How A MultipleChoice Test Became A Fixture Of The NFL Draft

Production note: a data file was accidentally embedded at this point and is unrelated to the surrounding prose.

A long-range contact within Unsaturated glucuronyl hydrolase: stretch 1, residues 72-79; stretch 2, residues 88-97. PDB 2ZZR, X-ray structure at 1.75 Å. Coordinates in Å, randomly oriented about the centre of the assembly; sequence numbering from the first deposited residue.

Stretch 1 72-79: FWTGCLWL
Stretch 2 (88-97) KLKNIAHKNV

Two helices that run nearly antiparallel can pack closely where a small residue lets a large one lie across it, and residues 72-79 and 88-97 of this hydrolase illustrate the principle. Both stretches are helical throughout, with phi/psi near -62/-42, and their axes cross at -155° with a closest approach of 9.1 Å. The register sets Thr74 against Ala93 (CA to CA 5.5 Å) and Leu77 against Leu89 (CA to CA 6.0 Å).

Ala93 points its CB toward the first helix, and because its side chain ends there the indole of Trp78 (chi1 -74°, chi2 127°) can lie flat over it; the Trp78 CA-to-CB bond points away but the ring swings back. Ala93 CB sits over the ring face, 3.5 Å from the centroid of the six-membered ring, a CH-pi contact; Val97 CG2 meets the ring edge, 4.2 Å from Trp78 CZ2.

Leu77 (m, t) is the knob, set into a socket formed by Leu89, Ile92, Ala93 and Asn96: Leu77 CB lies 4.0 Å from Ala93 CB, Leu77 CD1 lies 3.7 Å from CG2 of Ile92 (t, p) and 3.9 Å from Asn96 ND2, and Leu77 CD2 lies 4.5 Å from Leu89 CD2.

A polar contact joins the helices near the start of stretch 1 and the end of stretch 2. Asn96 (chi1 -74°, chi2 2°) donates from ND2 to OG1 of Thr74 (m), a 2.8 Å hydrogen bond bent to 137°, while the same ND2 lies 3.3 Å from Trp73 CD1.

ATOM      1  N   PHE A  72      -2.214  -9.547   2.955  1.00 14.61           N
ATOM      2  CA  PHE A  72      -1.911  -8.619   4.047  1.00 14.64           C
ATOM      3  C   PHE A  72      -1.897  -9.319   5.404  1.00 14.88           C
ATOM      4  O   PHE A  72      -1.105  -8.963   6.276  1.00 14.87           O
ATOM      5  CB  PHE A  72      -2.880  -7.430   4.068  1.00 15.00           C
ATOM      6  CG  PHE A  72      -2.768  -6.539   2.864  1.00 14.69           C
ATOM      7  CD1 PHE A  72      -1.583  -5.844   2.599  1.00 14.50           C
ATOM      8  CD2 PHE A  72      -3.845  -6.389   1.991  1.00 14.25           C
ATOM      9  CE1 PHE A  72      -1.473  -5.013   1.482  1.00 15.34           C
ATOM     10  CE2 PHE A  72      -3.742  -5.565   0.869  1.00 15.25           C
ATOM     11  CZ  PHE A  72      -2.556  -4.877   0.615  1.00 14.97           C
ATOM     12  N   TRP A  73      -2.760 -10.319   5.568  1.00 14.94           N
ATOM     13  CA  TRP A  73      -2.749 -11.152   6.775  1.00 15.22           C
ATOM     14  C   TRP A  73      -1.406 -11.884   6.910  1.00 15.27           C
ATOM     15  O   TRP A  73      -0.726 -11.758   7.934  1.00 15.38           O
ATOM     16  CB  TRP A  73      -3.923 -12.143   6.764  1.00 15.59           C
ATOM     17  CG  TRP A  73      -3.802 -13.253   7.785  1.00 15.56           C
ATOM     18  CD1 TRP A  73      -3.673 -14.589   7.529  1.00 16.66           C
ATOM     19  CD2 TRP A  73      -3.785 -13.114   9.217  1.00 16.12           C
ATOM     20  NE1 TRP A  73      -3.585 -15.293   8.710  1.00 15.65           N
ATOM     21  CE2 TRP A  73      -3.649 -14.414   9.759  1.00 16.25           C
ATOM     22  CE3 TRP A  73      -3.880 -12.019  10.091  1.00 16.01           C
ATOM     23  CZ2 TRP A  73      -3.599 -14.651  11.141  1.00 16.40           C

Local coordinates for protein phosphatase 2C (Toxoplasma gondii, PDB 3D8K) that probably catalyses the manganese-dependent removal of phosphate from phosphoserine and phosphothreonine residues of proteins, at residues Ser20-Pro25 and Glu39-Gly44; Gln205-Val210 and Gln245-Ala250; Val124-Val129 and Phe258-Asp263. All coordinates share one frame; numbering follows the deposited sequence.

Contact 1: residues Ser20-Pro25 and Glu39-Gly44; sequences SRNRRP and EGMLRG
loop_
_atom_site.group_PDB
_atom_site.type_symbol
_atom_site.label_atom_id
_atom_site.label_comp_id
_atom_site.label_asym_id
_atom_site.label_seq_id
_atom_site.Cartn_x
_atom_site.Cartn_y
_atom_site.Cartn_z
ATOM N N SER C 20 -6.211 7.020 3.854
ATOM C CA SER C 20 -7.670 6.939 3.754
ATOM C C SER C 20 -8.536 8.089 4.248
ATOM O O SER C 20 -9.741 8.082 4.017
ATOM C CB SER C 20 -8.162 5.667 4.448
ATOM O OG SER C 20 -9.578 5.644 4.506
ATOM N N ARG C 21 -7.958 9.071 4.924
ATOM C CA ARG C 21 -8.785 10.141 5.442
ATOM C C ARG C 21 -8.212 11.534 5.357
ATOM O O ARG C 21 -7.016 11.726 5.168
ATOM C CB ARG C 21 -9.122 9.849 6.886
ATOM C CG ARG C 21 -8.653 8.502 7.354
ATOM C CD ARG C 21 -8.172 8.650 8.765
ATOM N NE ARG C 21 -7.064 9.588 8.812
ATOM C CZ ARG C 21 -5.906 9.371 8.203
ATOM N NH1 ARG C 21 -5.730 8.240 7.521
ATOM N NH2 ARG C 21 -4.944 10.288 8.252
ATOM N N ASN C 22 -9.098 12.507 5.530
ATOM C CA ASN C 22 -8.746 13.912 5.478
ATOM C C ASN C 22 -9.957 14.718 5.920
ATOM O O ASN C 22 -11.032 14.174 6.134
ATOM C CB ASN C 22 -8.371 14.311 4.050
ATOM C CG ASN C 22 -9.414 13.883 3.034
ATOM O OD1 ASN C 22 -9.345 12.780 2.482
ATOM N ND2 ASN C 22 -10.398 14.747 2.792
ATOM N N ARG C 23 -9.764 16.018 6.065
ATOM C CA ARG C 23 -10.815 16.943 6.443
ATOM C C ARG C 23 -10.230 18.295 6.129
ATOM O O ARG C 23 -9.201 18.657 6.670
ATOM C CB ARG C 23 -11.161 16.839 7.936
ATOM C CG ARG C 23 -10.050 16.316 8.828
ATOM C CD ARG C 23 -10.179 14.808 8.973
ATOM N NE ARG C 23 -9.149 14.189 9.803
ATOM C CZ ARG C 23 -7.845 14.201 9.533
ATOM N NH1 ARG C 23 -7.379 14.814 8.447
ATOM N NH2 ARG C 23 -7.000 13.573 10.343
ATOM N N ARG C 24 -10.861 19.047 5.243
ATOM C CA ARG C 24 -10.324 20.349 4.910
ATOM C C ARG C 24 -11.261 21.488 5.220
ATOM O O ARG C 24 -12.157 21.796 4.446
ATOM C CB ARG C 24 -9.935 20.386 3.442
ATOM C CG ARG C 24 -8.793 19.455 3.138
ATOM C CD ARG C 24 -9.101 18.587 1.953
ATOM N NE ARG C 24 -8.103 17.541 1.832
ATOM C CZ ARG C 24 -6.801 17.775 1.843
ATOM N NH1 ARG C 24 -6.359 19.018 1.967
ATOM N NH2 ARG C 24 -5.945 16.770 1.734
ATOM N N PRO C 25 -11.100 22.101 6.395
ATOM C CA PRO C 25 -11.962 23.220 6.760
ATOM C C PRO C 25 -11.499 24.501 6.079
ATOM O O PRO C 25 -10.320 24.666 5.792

But before we get there, let’s first look at what the Wonderlic purportedly tests. “What we’re measuring is not what you know — that’s what’s being measured on the ACT or the SAT,” said Charles Wonderlic, president and CEO of Wonderlic Inc. “This is really saying, ‘How quickly does your brain gather and analyze information?’” The 12-minute Wonderlic Personnel Test (WPT) features 50 questions arranged by difficulty, lowest to highest. Here’s a sample:Jose’s monthly parking fee for April was $150; for May it was $10 more than April; and for June $40 more than May. His average monthly parking fee was ___ for these 3 months?J) $66K) $160L) $166M) $170N) $2002The answer: M) $170A player’s Wonderlic score is always a number between 1 and 50, and across all professions, the average score is approximately 21. (Systems analysts and Chemists top the scale 32 at 31, respectively.) For pro football players, the oft-cited number is about 20. Tracking down the average scores by position is tricky, mainly because the buttoned-up NFL isn’t interested in sharing any broad Wonderlic data. In an email, Charles Wonderlic said that while his company has published “norms” for other industries, “we maintain the confidentiality of test scores for single organizations. Since the NFL is the only client by which we can produce a quarterback average, we would need their permission to provide this information. Traditionally, the NFL prefers to keep any information about tests scores internal to their own organization.”Like Wonderlic, Inc., the NFL declined to provide any historical data related to NFL players’ test scores for this piece.For his 19843The first edition of the book was published in 1970. classic “The New Thinking Man’s Guide to Pro Football,” Sports Illustrated writer Paul “Dr. Z” Zimmerman did get one anonymous staffer to spill some then-current averages. Offensive tackles led the way at 26, then came centers (25), quarterbacks (24), offensive guards (23), tight ends (22), safeties and middle linebackers (21), defensive linemen and outside linebackers (19), cornerbacks (18), wide receivers and fullbacks (17), and halfbacks (16). And what about place kickers and punters? “Who cares?” the source said.On its own, a solid Wonderlic score means little. Like a 40-yard dash time, it provides one tiny, standardized data point to employers who presumably take a holistic approach to hiring. But because teams have decades of data on file, they can compare the Wonderlic scores of current college players entering the draft to those of past prospects. “They simply use it to find the extremes,” Foster said. A very low score or a very high score, he added, could lead teams to conduct more testing or look into the prospect more closely.“Wonderlic gives you an area to investigate,” the late New York Giants general manager George Young told the Philadelphia Daily News in 1997. “If a guy doesn’t have a good score on the test, you don’t say he’s not smart. But you go in and investigate and find out [why he scored low]. You go in and talk to his coach. You find out how he did in school. You find out how he retains. If you think he’s a poor reader and did poorly because it was a verbal test, you give him a non-verbal test.”The most famous extreme occurred in 1975, when Harvard receiver and punter Pat McInally4McInally’s post-NFL life has been much more interesting than his football career. He’s the guy who invented Starting Lineup action figures. reportedly scored a perfect 50 on the Wonderlic. The Cincinnati Bengals picked him in the fifth round of that year’s draft, but not before his reputed intelligence reportedly scared some teams away. In 2011, McInally told the Los Angeles Times that Young informed him that acing the Wonderlic “may have cost you a few rounds in the draft because we don’t like extremes. We don’t want them too dumb and we sure as hell don’t want them too smart.”That slightly paleolithic line of thinking, however, wasn’t shared by everyone. “I don’t care about that stuff,” the late Raiders owner Al Davis said in “The New Thinking Man’s Guide to Pro Football.” “If a kid is street smart, that’s enough. Our coaches’ job is to make a kid smarter. I just wonder if they checked some of the coaches’ IQs around the league, how high they’d score.”By now, the value of the Wonderlic has been debated so vigorously, especially among NFL executives, that it’s easy to forget that the test wasn’t designed for football. But the Wonderlic is not without its detractors. Charles Wonderlic estimated that since the test’s inception nearly 80 years ago, it has faced legal scrutiny hundreds of times.In the summer of 1965, when the Equal Employment Opportunity Commission began operations a year after it was established by the Civil Rights Act of 1964, the Duke Power Company in Draper, North Carolina, began allowing its black employees to work in its higher-paying divisions. Until that point, black employees had only been permitted to work in the low-paying Labor department. Duke Power also instituted a policy that required all new applicants6Duke Power started permitting current employees without a high school degree to transfer to higher-paying departments in September of 1965, but to do so they still had to pass two aptitude tests. to have a high school diploma and pass two aptitude exams: the Bennett Mechanical Comprehension Test and the Wonderlic Personnel Test.These measures crippled the efforts of black workers to advance. At the time, the percentage of white men who both possessed a high school diploma and were able to pass the two aptitude tests was significantly higher7According to the 1960 North Carolina census, 34 percent of white men had a high school diploma while only 12 percent of black men had the same level of education. The newly formed Equal Employment Opportunity Commission found that in this case, 58 percent of white people and only 6 percent of black people who took the Wonderlic and the Bennett tests passed. than the percentage of black men who met the same criteria.Griggs v. Duke Power Co., a U.S. Supreme Court case argued in 1970, condemned the company’s requirements. Not only did they disproportionately affect black workers, but they also failed to show “a demonstrable relationship” to job performance, Chief Justice Warren Burger wrote in the majority opinion. He also noted that nothing in the Civil Rights Act “precludes the use of testing or measuring procedures; obviously they are useful.”While the Wonderlic test has shown itself to be a useful tool for workplace assessment, it has also faced longstanding criticism from those who argue that it is racially and culturally biased. It’s unclear whether the NFL, a league in which more than 67 percent of players are African-American, agrees with those accusations or if the league actually uses the Wonderlic to make personnel decisions.“How determinative it is depends on the club,” former Giants general manager Ernie Accorsi told ESPN.com in 2013, “but it’s usually not ‘the’ determinative factor.”When it comes to football, is the test a demonstrably reasonable measure of job performance? Because official NFL Wonderlic scores aren’t publicly available, it’s difficult to know for sure, but that hasn’t stopped researchers from attempting to find out. Brian D. Lyons, Brian J. Hoffman, and John W. Michel8At the time, Lyons, Hoffman and Michel were working at University of California, Fresno, the University of Georgia and Towson University, respectively co-authored a 2009 study examining the reported9They found the scores on NFLDraftScout.com and CBS.Sportsline.com. Wonderlic scores of 762 NFL players from three draft classes. They found that there was little correlation between Wonderlic scores and on-field performance, except for two positions: Tight ends and defensive backs with low scores actually played better than those with high scores. The researchers surmised that this “could be explained by the notion that performance for these positions entails more of an emphasis on physical ability and instinct” than general mental ability.Today, the NFL continues to ask potential draftees to take the Wonderlic, although the test now has company. In 2013, the league introduced the Player Assessment Tool, which was developed by attorney Cyrus Mehri, whose report led to the implementation of the NFL’s Rooney Rule, and psychology professor Harold Goldstein. Louis Bien of SB Nation recently reported that the PAT is a 50-minute exam that examines a player’s football smarts, psychological attributes, learning style and motivational cues. “Players are not given a numeric score, unlike on the Wonderlic, so technically there is no way to do poorly on it,” Bien wrote.Mehri’s hope is that the new test can measure what the Wonderlic can’t. “This kind of levels the playing field from a socio-economic point of view,” he told USA Today. “A lot of guys may be very intelligent, but are not as book-smart as others. Someone may not be the best reader, but they can still be very smart in picking up things.”As long as the Wonderlic is administered at the NFL Scouting Combine, Foster, the Combine director, will be fielding questions about it — and shaking his head at leaked scores. “It has some value,” he said of the test. “It does not have near the value of what we spend talking about it between February and May.”After all, a high or low score won’t automatically doom or anoint a prospect. Just ask Greg McElroy. After doing exceptionally well on the Wonderlic in 2011, the New York Jets picked the quarterback in the seventh round of the draft. Before announcing his retirement in 2014, he played in a total of two NFL games. What it was designed for was something more basic. In the 1930s, Eldon “E.F.” Wonderlic — friends called him Al — was working as the director of personnel at consumer loan provider Household Finance Corporation.5It’s now called HSBC Finance. His employer was looking for a more efficient way to hire entry-level workers at its branches, so it sent Wonderlic to graduate school at Northwestern in hopes that his research would yield a solution to the problem.E.F. Wonderlic acknowledged that the single best predictor of job performance was previous work experience. But as Charles Wonderlic put it: “How do you predict someone’s performance if they have never done that job before?” The second-best predictor of job performance, E.F. Wonderlic reasoned, was cognitive ability.“What he found was that different jobs had different cognitive demands ranging from very low to very high,” said Charles Wonderlic, E.F.’s grandson. “And there were really distinct IQs around each job. And the further away you got from that distribution, that’s when you started to experience problems.”The original Wonderlic Personnel Test was born out of that theory. The first copyrighted version of the test appeared in 1937. Its brevity and simple scoring system, Charles Wonderlic said, allowed virtually any manager to both administer the test and interpret scores. (This is also the likely reason for modern pundits’ love of Wonderlic scores: They’re easy talking points.)After a stretch at Douglas Aircraft Corporation during World War II, E.F. Wonderlic worked in finance and sold copies of his test. He didn’t advertise, but eventually big companies like Spiegel and AT&T started calling. In 1961, E.F. Wonderlic left his job as president of General Finance Corporation and founded E.F. Wonderlic & Associates. By then, Charles Wonderlic said, an estimated 4 million people a year were taking the WPT.In the early 1960s, Gil Brandt was a young scout with the expansion Dallas Cowboys. “We were not a very good team,” he told me. His bosses, general manager Tex Schramm and coach Tom Landry, were looking for ways to change that. After doing some research, Brandt said that the trio determined that successful businesses used the Wonderlic and the team should, too. It’s unclear exactly when the Cowboys began testing players. Brandt did say that at some point during the ’60s, he remembers watching spring practice at Northwestern and then stopping by the Wonderlic headquarters to learn more about the company.By the late ’60s, George Young was an ambitious personnel assistant for the Baltimore Colts. He’d been a public school teacher before transitioning to football full time, and he asked the head of the guidance department in Baltimore for a handful of different tests to peruse. Of the 10 he reportedly looked at, the Wonderlic stuck out, and soon the Colts began using it.Other teams followed suit by the 1970s, and the NFL eventually began to use it to assess college players en masse. Since 2007, Wonderlic, Inc. staff members have traveled annually to Indianapolis to administer the test at the Scouting Combine. Eldon Wonderlic. Wonderlic Inc. As Charles Wonderlic drove from the NFL Scouting Combine in Indianapolis to his company’s headquarters near Chicago on February 27, 2011, he made the mistake of turning on a sports radio show. The host, as Wonderlic remembers, was talking about Alabama quarterback Greg McElroy’s near-perfect Wonderlic score. Each winter, hundreds of football prospects take the multiple-choice test that claims to measure their intelligence. Results are supposed to be kept confidential, yet they always seem to become media fodder.In reality, there’s no way anyone could’ve known McElroy’s score. On that day four years ago, as reports of McElroy’s supposed feat trickled out, sealed boxes containing every single Wonderlic answer sheet were sitting in Charles Wonderlic’s car, still unscanned. Wonderlic, Inc. didn’t send an encrypted file of the players’ results to the NFL until March 1. Unsurprisingly, a variety of news outlets ran with the story anyway.1For example: purveyor of NFL rumors and gossip ProFootballTalk — which, has since mostly ended its coverage of Wonderlic scores — published three conflicting blog posts about McElroy’s alleged score. The first named McElroy’s alleged score, the second quoted an anonymous scout saying there was “no chance” McElroy’s score could’ve leaked that quickly, and the third claimed that McElroy didn’t score as high as initially reported. The third report was closest to the mark, as it turned out. The months leading up to the NFL Draft feel like election season: Everybody’s trying to dig up dirt on candidates.“Are we just so starved for information this time of year that we search for anything?” wondered NFL Scouting Combine director Jeff Foster, who only agreed to be interviewed for this article after I assured him that I wouldn’t be reporting individual Wonderlic scores.In an era when the NFL schedule release is treated like the premiere of the new “Star Wars,” the answer to Foster’s question is a resounding “yes.” We crave even the smallest bits of information about players entering the NFL Draft, even if it’s not meant for our consumption. Forget Foster’s estimate that half the Wonderlic scores he sees in news stories are incorrect. As long as the test is administered at the Combine, media and fans will fixate on it.“The only person it impacts is the player,” Foster said of a leaked Wonderlic score. “How would you like to be branded unintelligent because you scored a 5 on an intelligence test?”The story of the Wonderlic, however, is more than just a range of easily regurgitated numbers. It’s the story of how one guy’s American Dream helped shape a new American pastime. read more